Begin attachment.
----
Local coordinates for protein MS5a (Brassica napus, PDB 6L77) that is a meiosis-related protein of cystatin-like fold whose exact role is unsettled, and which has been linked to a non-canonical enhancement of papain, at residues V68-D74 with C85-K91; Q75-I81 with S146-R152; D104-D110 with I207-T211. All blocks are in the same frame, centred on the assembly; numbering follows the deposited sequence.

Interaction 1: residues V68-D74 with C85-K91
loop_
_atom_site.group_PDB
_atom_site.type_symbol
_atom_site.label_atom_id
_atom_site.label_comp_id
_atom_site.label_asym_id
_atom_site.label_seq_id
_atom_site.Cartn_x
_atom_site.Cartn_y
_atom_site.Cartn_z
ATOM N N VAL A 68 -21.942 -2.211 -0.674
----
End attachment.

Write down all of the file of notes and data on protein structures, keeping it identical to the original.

Local coordinates for protein MS5a (Brassica napus, PDB 6L77) that is a meiosis-related protein of cystatin-like fold whose exact role is unsettled, and which has been linked to a non-canonical enhancement of papain, at residues V68-D74 with C85-K91; Q75-I81 with S146-R152; D104-D110 with I207-T211. All blocks are in the same frame, centred on the assembly; numbering follows the deposited sequence.

Interaction 1: residues V68-D74 with C85-K91
loop_
_atom_site.group_PDB
_atom_site.type_symbol
_atom_site.label_atom_id
_atom_site.label_comp_id
_atom_site.label_asym_id
_atom_site.label_seq_id
_atom_site.Cartn_x
_atom_site.Cartn_y
_atom_site.Cartn_z
ATOM N N VAL A 68 -21.942 -2.211 -0.674